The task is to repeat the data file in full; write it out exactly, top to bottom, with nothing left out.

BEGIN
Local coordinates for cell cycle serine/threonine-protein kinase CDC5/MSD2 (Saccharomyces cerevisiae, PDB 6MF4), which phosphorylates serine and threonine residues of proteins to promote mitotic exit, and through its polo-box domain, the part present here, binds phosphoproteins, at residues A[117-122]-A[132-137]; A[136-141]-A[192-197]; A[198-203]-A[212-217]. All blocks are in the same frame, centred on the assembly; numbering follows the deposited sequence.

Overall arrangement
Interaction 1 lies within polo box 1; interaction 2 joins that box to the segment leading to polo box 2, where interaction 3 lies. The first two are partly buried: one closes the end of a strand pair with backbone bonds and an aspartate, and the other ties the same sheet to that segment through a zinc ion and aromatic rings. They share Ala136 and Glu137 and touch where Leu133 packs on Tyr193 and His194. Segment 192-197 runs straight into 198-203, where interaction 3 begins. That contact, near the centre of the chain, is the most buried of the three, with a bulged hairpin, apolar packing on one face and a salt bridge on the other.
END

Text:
Local coordinates for cell cycle serine/threonine-protein kinase CDC5/MSD2 (Saccharomyces cerevisiae, PDB 6MF4), which phosphorylates serine and threonine residues of proteins to promote mitotic exit, and through its polo-box domain, the part present here, binds phosphoproteins, at residues A[117-122]-A[132-137]; A[136-141]-A[192-197]; A[198-203]-A[212-217]. All blocks are in the same frame, centred on the assembly; numbering follows the deposited sequence.

Overall arrangement
Interaction 1 lies within polo box 1; interaction 2 joins that box to the segment leading to polo box 2, where interaction 3 lies. The first two are partly buried: one closes the end of a strand pair with backbone bonds and an aspartate, and the other ties the same sheet to that segment through a zinc ion and aromatic rings. They share Ala136 and Glu137 and touch where Leu133 packs on Tyr193 and His194. Segment 192-197 runs straight into 198-203, where interaction 3 begins. That contact, near the centre of the chain, is the most buried of the three, with a bulged hairpin, apolar packing on one face and a salt bridge on the other.